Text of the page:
In US areas, such as the Great Plains, Texas Panhandle and Southwest, with much lower construction costs/MW and much better sun and wind conditions than New England, wind and solar electricity prices/MWh are less.

 

Those lower prices often are mentioned, without mentioning other factors, by the pro-RE media and financial consultants, such as Bloomberg, etc., which surely deceives the lay public

 

Future electricity cost/MWh, due to the planned build-out of NE offshore wind added to the planned build-out of NE onshore wind, likely would not significantly change, because of the high costs of grid extensions and upgrades to connect the wind plants and to provide significantly increased connections to the New York and Canadian grids.

 

1) The subsidy values in table 1 are from a cost analysis of NE wind and solar in this article. See URL

http://www.windtaskforce.org/profiles/blogs/excessive-subsidies-for...

 

2) The grid support values in table 1 are from this report. See figure 14 for 2.36 c/kWh for wind, and figure 16 for 2.1 c/kWh for solar
https://www.instituteforenergyresearch.org/wp-content/uploads/2019...

 

NOTE: For the past 20 years, Germany and Denmark have been increasing their connections to nearby grids, because of their increased wind and solar.

 

NOTE: The NE wholesale price has averaged at less than 5 c/kWh, starting in 2009

http://www.windtaskforce.org/profiles/blogs/cost-shifting-is-the-na...

 

NOTE: Importing more low-cost hydro (about 5.549 c/kWh, per GMP) from Quebec to replace “dangerous nuclear” and “dirty fossil” would be a very quick, smart and economic way to reduce CO2.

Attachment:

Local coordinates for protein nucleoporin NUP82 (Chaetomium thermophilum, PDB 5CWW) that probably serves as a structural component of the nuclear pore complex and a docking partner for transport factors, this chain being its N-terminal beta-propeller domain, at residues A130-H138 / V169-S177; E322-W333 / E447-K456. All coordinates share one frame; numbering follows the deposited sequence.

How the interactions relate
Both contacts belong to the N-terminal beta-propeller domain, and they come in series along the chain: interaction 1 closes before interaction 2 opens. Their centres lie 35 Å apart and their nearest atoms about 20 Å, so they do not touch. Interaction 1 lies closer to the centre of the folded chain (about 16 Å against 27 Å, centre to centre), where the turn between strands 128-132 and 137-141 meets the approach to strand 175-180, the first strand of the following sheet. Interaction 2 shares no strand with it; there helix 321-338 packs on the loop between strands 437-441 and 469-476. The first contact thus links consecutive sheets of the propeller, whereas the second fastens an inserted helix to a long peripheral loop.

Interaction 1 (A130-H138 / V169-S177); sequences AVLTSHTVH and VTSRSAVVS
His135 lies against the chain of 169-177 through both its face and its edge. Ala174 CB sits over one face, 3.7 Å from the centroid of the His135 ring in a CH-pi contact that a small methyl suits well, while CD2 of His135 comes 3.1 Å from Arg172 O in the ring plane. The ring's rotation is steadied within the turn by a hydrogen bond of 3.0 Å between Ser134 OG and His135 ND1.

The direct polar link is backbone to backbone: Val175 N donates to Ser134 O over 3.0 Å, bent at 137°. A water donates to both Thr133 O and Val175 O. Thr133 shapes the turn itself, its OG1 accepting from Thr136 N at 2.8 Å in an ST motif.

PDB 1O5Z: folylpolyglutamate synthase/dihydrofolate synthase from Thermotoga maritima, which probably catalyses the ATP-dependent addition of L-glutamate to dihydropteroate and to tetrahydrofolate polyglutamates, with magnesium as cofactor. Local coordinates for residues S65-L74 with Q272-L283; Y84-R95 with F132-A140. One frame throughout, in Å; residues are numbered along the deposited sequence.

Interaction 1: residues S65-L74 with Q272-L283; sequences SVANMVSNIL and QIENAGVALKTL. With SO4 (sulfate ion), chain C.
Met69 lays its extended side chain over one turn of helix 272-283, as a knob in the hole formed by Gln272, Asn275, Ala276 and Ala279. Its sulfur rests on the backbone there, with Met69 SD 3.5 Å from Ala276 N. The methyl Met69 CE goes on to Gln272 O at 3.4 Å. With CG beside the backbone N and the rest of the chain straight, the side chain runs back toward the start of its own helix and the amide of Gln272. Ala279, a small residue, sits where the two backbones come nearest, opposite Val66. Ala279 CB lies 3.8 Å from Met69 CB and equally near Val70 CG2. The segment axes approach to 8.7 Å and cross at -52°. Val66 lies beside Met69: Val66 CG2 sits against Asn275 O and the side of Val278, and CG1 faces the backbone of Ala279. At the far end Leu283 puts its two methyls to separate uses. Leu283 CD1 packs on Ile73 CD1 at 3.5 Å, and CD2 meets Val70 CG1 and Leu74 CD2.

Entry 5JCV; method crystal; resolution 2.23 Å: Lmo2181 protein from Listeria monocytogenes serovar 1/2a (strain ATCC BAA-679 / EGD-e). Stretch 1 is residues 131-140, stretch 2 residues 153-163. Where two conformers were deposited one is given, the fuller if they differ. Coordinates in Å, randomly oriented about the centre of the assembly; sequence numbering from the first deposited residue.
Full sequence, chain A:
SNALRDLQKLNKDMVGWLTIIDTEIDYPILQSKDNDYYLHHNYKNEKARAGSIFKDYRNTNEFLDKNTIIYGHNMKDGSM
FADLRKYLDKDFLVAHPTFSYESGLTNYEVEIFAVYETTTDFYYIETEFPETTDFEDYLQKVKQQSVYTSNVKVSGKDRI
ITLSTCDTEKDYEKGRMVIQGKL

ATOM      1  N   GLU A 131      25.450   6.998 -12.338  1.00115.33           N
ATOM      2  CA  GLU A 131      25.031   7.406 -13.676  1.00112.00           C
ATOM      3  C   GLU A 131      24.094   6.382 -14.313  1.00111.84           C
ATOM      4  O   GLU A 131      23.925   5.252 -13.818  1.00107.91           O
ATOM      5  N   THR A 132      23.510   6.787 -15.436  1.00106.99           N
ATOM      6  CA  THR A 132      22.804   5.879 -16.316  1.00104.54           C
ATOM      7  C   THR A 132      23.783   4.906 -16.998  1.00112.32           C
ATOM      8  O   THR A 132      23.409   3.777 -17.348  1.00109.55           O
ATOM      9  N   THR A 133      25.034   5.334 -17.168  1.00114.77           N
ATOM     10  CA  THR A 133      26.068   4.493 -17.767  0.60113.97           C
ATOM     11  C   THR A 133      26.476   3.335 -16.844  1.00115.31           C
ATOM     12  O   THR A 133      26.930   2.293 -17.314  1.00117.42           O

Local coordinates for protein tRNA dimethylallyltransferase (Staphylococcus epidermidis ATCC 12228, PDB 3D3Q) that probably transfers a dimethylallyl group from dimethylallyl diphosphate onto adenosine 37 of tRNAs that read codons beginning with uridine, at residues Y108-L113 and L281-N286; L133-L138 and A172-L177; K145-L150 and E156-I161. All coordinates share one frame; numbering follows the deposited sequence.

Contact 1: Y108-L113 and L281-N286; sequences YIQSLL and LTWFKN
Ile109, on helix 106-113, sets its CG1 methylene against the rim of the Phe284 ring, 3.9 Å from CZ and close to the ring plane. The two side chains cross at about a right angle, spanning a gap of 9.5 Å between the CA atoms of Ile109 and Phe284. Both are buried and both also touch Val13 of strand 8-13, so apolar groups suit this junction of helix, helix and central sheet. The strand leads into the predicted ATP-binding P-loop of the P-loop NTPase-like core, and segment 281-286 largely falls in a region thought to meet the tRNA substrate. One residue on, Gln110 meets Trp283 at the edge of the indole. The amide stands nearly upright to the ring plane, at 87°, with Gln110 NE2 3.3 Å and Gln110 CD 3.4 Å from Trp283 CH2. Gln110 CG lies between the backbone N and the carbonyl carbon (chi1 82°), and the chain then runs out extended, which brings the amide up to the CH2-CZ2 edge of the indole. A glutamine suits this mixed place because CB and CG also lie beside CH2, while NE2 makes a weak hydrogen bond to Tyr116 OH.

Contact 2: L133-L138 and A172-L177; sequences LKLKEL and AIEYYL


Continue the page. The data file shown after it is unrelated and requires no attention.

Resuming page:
http://www.windtaskforce.org/profiles/blogs/gmp-refusing-to-buy-add...

 

NOTE: Owner prices to utilities are based on recent 20-year electricity supply contracts awarded by competitive bidding in New England.

These prices would have been about 48% to 50% higher without 1) the direct and indirect subsidies and 2) the cost shifting.

Similar percentages apply in areas with better wind and solar conditions, and lower construction costs/MW, than New England. The prices of wind and solar, c/kWh, in those areas are lower than New England.

 

Table 6/Vermont & NE sources

Total

Grid support

Subsidies

Paid to

GMP

 Added to

cost

cost

to owner

owner

adder

rate base

c/kWh

c/kWh

c/kWh

c/kWh

c/kWh

c/kWh

Solar, residential rooftop, net-metered

25.5

2.1

5.4

18.0

3.8

21.8

Solar, com’l/ind’l, legacy, standard offer

34.4

2.1

10.5

21.8

?

21.8

Solar, com’l/ind’l, new, standard offer*

23.5

2.1

9.6

11.8

?

11.8

Wind, ridge line, new*

18.8

2.4

7.4

9.0

?

9.0

.

 

 

 

 

 

 

Lifetime Cost of Electricity, LCOE

Gas, combined cycle, existing

4 - 5

Gas, combined cycle, new

5 - 6

Gas, open cycle, peaking, existing

9 - 10

Gas, open cycle, peaking, new

 

 

 

18 - 20

 

 

Nuclear, existing

4.0

Nuclear, new, 60-plus-y life

7.5

Coal, existing

4.0

Coal, new

7.5

Hydro, existing

4.0

Hydro Vermont, net-metered, new

10.0

Wood burning Vermont, net-metered, existing

10.0

* Competitive bidding lowered prices paid to owners.

APPENDIX 1

 

ELECTRIC BUS SYSTEMS ARE LIKELY NOT COST-EFFECTIVE AT PRESENT.

 

Governor and senators seeking more electric vehicles with COVID money

 

“Investing in more energy-efficient public transportation is important for our economy and environment,” the governor said. He added that the money is enabling the transportation agency to replace as many as 30 buses and fund energy-efficient projects."

http://www.truenorthreports.com/governor-and-senators-seeking-more-...

 

At present, the Vermont House Energy/Environment Committee and the VT Transportation Department echo the same message, to "convince" people in the Governor's Office to buy electric buses, for show purposes and virtue signaling.

They urge to buy electric buses at about: